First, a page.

Mike’s Bike Advice
Our bikes are vulnerable companions! Every part and piece is quick release, always ready to be liberated. We are forced to leave bikes out on the street all day (and occasionally, all night). So you ask, “How should I best prepare my bike to be left outside?” Well, we’ve got Mechanic Mike here to tell you his favorite approaches to theft-proof and secure his bike components and accessories when he doesn’t have the option to store it safely inside. He is going to tell you about his favorite products and tricks to keep your wheels, lights, computers and saddles from disappearing into the night.
We regularly hear from disappointed bike-owners down here in Downtown Portland–a city known for its risky bicycle environment. Wheels are the most expensive part that might wander away while your bike frame is properly locked to a bike rack. We will start with ways to make sure you’ll be able to roll home after work, after dinner or after your night out.
Hub locks are a great option for securing your wheels around town. There are a few brands that we carry here at Cycle Portland depending on your budget and desired security.
“Expensive but Secure”
The Pinhead Security Pack is an option with individualized keys for the highest level of protection. Like your house or Kryptonite key, this unique key offers the most security for your wheelset. A pair of Pinhead security skewers will cost you a bit more than $50, but give you the most confidence that someone isn’t working your wheels loose while you’re at work. So if you often lock up outside in theft prone areas or just want to protect those hand-built wheels, we would be happy to install these on your steed today.
HubLox offers a pair of anti-theft skewers that utilize a specialized key shared with all other HubLox. This means that a thief would have to be carrying a specialized HubLox key to take your wheel (unlikely, but possible.) Much easier to get ahold of than your individual Pinhead key, but still offering a pretty good confidence that your bike is secure. No one is going to remove these skewers with an adjustable wrench. Just make sure your shop has a copy of the key for any repair that might require they remove the wheels.
(Here is the triangle key interface)
“No Special Key to Carry”
Halo Hex Bolt Skewers are Mike’s personal favorite for keeping our rental single speed bikes safe. These can be installed with a simple hex bolt meaning you don’t have to remember to take your hub lock key with you in case of a flat fix. This works best if you want a deterrent so that a thief can’t grab and go with your new wheels.
DIY Trick: this one will be useful for a number of different parts of your bike. Often, simply adding a hex wrench controlled skewer won’t keep your wheels from wandering off during the day. A DIY trick that Mike is particularly fond of is adding another obstacle to prevent easy removal of the wheel. Using a bit of glue to keep a ball bearing in a hex bolt opening prevents any tampering with your Halo Skewers, stem, seatpost clamp, etc. A cheap additional level of security that can be undone with a bit of heat or muscle.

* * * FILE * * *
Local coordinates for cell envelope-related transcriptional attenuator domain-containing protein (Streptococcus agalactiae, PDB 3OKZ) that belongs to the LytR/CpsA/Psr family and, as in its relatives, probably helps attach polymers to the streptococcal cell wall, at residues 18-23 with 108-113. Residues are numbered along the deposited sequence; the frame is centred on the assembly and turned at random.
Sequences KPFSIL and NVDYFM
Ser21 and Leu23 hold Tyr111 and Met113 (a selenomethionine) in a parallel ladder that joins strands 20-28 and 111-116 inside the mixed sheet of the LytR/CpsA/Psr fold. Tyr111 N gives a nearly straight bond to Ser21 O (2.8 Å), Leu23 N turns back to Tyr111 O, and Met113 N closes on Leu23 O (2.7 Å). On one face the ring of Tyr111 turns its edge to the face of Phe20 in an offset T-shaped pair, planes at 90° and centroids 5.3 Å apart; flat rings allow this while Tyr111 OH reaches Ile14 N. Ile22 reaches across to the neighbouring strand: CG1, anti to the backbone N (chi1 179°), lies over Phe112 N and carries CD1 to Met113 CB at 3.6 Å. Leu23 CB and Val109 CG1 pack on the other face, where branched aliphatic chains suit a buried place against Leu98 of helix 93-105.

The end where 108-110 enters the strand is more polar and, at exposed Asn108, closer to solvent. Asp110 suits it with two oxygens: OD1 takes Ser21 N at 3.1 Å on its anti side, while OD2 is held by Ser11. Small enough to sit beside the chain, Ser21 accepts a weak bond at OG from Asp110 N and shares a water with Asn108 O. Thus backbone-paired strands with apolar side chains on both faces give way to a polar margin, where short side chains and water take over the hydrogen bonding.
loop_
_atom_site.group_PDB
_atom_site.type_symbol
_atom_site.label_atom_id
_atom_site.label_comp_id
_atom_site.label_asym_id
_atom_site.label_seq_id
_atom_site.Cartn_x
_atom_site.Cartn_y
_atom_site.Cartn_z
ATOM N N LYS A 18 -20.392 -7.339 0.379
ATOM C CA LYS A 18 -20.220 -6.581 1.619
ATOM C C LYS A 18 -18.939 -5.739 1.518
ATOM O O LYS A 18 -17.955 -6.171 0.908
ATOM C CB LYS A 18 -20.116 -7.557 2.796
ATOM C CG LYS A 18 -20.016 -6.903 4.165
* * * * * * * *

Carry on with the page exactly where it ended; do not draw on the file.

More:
Keeping your saddles on your bikes
A stolen bike seat can be a hassle and usually expensive to replace. Below are a couple of the many ways you can theft proof your saddle.
Cable: Planet Bike, ABUS, and OnGuard all produce a dedicated “seat leash”, a thin cable designed to be used with a separate lock to secure the rails of your bike seat to the frame. These leashes are relatively cheap (~$5-10) but must be paired with another lock to theft-proof your seat.
DIY Trick: Here is an idea: use an old chain inside a bike tube. If you have an old chain lying around (or want Mike to do it for you), this is a great use of it and a cheap, cut-resistant alternative to a seat leash.
Lights, Bells and Computers
Accessories are the most stolen equipment for most bicyclists. It is almost a right of passage for new commuters to lose a set or two of lights before they find a way to secure or remove their accessories. Hopefully you got a chance to read this before you lost your first set. Mike doesn’t like to remove his lights every stop so he has found a few DIY ways to keep his lights securely attached. Here are a couple ways to secure your accessories with the least amount of energy and money.
Take Them with you: The safest option is always to take your accessories with you whenever you leave your bike unattended. Make a habit of grabbing everything off your bike whenever you lock up and use the chance to charge your USB powered rechargeable lights and bike computer.
DIY Trick: Cut your tabs! One way to slow down a would-be thief is to cut the quick-release tabs off of your light mounts. With this trick, you can leave your lights on the bike for quick stops as it makes removing the lights a much slower process requiring a screwdriver or pocketknife.